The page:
JACKSONVILLE, Fla. Florida's first military governor and America's seventh president, Andrew Jackson, never lived in this city named to honor his military exploits that forced Spain to cede the territory to the United States.
His influence on the city's political nature is evident, however.
The old Jacksonian Democrats are today's independent voters -- opposed to heavy-handed government, supportive of states' rights.
Center-right nationally, they have no problem voting for a Democrat if the timing and issues are right.
Jacksonville is consolidated into Duval County, which has always leaned Republican. In 2008, it supported John McCain over Barack Obama; in 2010, it heavily backed Marco Rubio over Kendrick Meeks for U.S. Senate. Gov. Rick Scott won here over a Democrat, and two of its three congressmen are Republican.
Less than a year later, though, Alvin Brown is the first Democrat in 20 years and the first black to be mayor. He won by fewer than 1,000 votes, but Republican rival Mike Hogan, a tea-party favorite, was well ahead in polls before the election.
Brown caused Democrats to rethink the notion of a Florida problem -- especially among white independents, who embraced Brown's Jacksonian spirit -- for President Obama's re-election.
They are fooling themselves if they think Brown's win indicates an easy victory for Obama, whose ever-changing populist rhetoric tries to appeal to Jacksonians.
Brown won by smartly running a local campaign about local issues, on a centrist platform of job growth and not raising taxes.
Basically, he ran as a Republican -- without attachment to a GOP-controlled legislature whose popularity has plummeted because of steep budget cuts for education and other services.
Obama will never run on such a platform.
The local tea party, part of a national grassroots movement once dominated by party and independent voters upset by federal spending and overreach, has swung far right and lost its soul.
Voters who aligned with the tea party in 2009 and 2010 are Jacksonians, long a critical constituency, especially in presidential elections.
Socially conservative, fiscally prudent and preferring small government, they are not necessarily extremists. They only appear that way because, since 9/11, both parties have favored a large, powerful federal government.
They are like Jeffersonian Republicans who helped bring about the "Revolution of 1800," which ushered in Thomas Jefferson and kicked out the Federalist Party and John Adams (a "monarchist," according to Jefferson and James Madison).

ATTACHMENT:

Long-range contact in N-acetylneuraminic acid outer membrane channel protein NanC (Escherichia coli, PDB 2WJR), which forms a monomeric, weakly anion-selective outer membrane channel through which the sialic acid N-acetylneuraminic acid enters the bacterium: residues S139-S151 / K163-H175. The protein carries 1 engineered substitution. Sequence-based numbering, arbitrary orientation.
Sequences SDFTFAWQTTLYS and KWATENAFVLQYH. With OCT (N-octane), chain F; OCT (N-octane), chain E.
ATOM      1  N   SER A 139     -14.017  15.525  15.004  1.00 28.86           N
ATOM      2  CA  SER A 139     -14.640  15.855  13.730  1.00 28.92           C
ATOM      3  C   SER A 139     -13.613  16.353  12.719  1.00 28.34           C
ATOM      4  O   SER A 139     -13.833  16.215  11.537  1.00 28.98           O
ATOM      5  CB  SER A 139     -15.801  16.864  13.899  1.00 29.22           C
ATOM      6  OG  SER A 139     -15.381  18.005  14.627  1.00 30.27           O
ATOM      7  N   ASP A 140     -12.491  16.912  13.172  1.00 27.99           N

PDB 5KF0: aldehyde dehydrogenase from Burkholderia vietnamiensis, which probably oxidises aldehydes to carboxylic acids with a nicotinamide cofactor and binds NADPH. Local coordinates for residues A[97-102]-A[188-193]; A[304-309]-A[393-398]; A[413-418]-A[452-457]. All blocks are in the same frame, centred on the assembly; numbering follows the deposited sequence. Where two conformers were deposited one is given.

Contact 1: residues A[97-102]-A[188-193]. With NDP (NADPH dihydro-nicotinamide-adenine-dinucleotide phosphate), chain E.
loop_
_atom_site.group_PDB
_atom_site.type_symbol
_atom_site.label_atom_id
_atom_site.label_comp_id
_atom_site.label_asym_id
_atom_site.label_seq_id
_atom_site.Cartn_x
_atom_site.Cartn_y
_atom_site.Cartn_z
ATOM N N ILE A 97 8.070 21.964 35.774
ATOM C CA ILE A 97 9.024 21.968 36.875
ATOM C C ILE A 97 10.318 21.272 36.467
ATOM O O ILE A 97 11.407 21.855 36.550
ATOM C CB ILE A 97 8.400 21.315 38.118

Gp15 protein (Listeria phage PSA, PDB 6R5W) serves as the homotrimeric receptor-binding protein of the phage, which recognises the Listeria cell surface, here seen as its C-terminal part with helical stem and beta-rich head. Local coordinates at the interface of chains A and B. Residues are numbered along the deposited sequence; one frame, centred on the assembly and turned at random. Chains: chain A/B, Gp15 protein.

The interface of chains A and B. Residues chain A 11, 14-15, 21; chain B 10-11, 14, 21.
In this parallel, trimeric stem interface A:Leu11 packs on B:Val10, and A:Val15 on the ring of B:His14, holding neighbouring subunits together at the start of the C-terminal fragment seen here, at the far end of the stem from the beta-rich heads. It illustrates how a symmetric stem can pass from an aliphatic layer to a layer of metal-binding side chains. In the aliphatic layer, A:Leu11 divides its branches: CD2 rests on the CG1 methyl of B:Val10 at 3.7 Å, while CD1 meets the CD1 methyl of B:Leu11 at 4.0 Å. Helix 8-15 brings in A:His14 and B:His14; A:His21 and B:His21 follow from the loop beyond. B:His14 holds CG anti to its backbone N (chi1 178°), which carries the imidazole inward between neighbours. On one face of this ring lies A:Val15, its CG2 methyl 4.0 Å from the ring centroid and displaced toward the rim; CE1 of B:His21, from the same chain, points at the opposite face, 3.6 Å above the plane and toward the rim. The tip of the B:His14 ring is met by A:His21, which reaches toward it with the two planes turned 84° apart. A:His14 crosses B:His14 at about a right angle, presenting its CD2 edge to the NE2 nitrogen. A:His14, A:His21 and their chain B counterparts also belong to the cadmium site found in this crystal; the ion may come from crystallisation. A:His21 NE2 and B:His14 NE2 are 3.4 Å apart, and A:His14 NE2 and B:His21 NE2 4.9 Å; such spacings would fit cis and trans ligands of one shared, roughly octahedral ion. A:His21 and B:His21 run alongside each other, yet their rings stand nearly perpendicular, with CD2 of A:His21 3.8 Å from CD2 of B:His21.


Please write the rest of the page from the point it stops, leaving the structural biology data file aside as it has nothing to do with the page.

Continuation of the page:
Obama's State of the Union address, his 11th unofficial/official start to his re-election campaign, marked yet another attempt to craft a populist catchphrase that can recapture a dissatisfied electorate.
"Washington should stop subsidizing millionaires," he said, vowing for the umpteenth time to raise taxes only on the 2 percent of families with incomes above $250,000 a year.
Beaming at him from the first lady's gallery box was Debbie Bosanek, Warren Buffett's secretary. Obama has used her repeatedly as an example of someone paying a higher tax rate than her super-rich boss.
"Now, you can call this class warfare all you want," he said. "But asking a billionaire to pay at least as much as his secretary in taxes? Most Americans would call that common sense."
Class warfare is not winning populism. Jacksonians are about being for something, not against success.
"Democrats have a love-hate relationship with populism," says Eldon Eisenach, University of Tulsa political science professor emeritus, "especially given their prominent role as part of a liberal establishment from, say, World War II through the 1980s."
Liberals have historic memories of populist violence (i.e., World War I), so their intellectuals just can't get "masses arise" out of their minds, Eisenach says. "So the populism of 'Occupy' or the attempt of Obama to capture a populist strain in Republican progressivism just won't work.
"The one theme (independents) have that is Jacksonian is to get the federal government off their backs and out of their pockets -- hardly what Obama or Occupy have in mind."
Today, we're all political Whigs to some degree, seeking respectability. The tea party has its Jacksonian element -- but white middle-aged Protestants make an unconvincing mob.